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Compare How Both Poets Use Language To Present Their View of London

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Compare How Both Poets Use Language To Present Their View of London London was, is and undoubtedly always will be, a city of enormous interest and controversy, especially for those employed in the field of writing. The two poems, 'Composed Upon Westminster Bridge', 1802, by William Wordsworth and 'London', 1794, by William Blake, demonstrate this through their opposing views. The intention of both William Blake and William Wordsworth was to portray their own deeply felt views of London in their poems. They exhibit contrasting perceptions of the city based upon their conflicting observations, and, indeed, their very different literary aims. Blake depicts a gloomy perspective in his poem, 'London', whereas Wordsworth's tone is bright and buoyant and he paints an optimistic picture of the city in his work, 'Composed Upon Westminster Bridge'. Blake chooses to describe London at night, 'midnight streets', so that he can reinforce the theme of London's murkiness - representing a dark and dismal city, full of misery. Wordsworth, on the other hand, describes London in the morning, 'The beauty of the morning', and expresses his admiration for its architecture with, 'towers, domes, theatres and temples lie ... All bright and glittering in the smokeless air.' He writes that London is incomparable, indeed, he describes London with the intensity of emotions directed towards one beloved, which contrasts with Blake's bleak portrayal of the very same metropolis. The two poems use similar literary devices, but to very different effect, to describe their thoughts about London. ...read more.


Clearly, Blake is making a comment on the dehumanisation of Man, who is open to the powers of nature and society, which he views as ultimately repressive. Blake is also making a point about opposition, especially to political and social control, which incurs violence. Therefore, it is as though violence, in one form or another, is itself inescapable in the struggles of life. Stanza four finishes the poem at a ferocious pace, with lines 13 and 14 using enjambment, which emphasizes the power of the verb 'blasts'. The word 'blasts' is linked with 'blights' through alliterative sound, which intensifies the sense of savagery. They are also both onomatopoeic, which again exaggerates their impact. The most aggressive verbs are found in the conclusive stanza, reinforcing the violent theme. The image in the last verse is also the most horrific one: young prostitutes are portrayed as placing curses on their customers by transmitting diseases to their clients and so to their respective wives and children, thereby making the marriage bed a 'Marriage hearse'. This savage oxymoron is a most effective yoking device, linking the act of love, a life-giving force, to death. The implication is that no one seems to care about any of this - the authorities do not have a truly human face - and perhaps Blake is questioning what it is to be human. William Wordsworth, on the other hand, uses literary techniques to portray a charming and entrancing London, full of splendour, tranquility and serenity. ...read more.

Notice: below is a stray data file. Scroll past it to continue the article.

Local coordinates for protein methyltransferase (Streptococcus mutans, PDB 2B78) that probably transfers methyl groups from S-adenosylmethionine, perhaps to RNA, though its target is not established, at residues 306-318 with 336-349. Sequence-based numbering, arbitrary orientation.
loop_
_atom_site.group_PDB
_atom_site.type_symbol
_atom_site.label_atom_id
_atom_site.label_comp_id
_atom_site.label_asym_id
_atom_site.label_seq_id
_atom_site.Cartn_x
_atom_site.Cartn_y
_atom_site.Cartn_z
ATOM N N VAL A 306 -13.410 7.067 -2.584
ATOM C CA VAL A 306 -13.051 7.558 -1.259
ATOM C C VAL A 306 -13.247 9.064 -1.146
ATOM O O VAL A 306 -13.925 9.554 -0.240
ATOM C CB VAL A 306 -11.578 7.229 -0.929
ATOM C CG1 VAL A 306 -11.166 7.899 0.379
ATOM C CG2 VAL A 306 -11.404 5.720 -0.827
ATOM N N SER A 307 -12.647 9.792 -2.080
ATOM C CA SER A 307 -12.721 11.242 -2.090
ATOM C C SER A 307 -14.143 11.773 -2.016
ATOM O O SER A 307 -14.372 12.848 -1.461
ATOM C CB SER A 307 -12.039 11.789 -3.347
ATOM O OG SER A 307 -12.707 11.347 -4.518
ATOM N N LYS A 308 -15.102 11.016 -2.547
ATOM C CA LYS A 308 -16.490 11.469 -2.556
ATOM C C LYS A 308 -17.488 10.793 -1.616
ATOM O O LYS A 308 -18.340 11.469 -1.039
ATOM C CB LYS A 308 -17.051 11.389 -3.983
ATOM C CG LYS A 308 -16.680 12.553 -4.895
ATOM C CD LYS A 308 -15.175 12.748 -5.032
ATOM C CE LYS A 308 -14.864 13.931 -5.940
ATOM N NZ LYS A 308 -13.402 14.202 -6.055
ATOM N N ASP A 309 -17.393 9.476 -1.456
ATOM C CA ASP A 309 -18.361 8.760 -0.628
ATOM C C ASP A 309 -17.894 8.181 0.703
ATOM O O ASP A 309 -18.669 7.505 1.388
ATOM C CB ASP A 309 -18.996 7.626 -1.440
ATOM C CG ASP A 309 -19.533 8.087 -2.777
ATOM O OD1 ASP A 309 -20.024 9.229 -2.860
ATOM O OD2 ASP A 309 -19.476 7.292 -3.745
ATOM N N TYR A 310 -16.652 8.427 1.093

By using the rhythm and the rhyme in a uniform style, the theme of the poem is reinforced - that of monotony of life in London where there appears to be no respite from depression and despair. Wordsworth's, 'Composed Upon Westminster Bridge', is a sonnet in which the octet (8 lines) and sestet (6 lines) utilise an ABBAABBACDCDCD rhyming scheme. Wordsworth uses the longer lines of the lyrical sonnet form to ensure that the reader reads the poem slowly, and the clear and resultant intention is that the reader should relish his view of the city. Yet, Wordsworth also uses the sonnet form here as if it were still associated with love and nature, the typical components in his poetry. Whilst reading the two poems, one gathers a sense of the different ways the two poets have manipulated language to fit their theme and view. The two starkly contrasting poems use vocabulary, structure and imagery to stir opposite emotions in the reader, but of the same city. Perhaps these differing views stem from the poets' own backgrounds: Wordsworth was brought up in a middleclass home in Cumbria, where he attended a grammar school. The Lake District was no doubt the inspiration for many of his poems telling of the beauty of nature. Blake, however, was born and lived in London, and eked out a living as an engraver. He was surrounded by industry, constrained by the nature of human beings and the quality of institutional organisation. The reader senses these different lifestyles when reading the two poems and observing their use of language. Charlotte Peak 4/12/03 ...read more.

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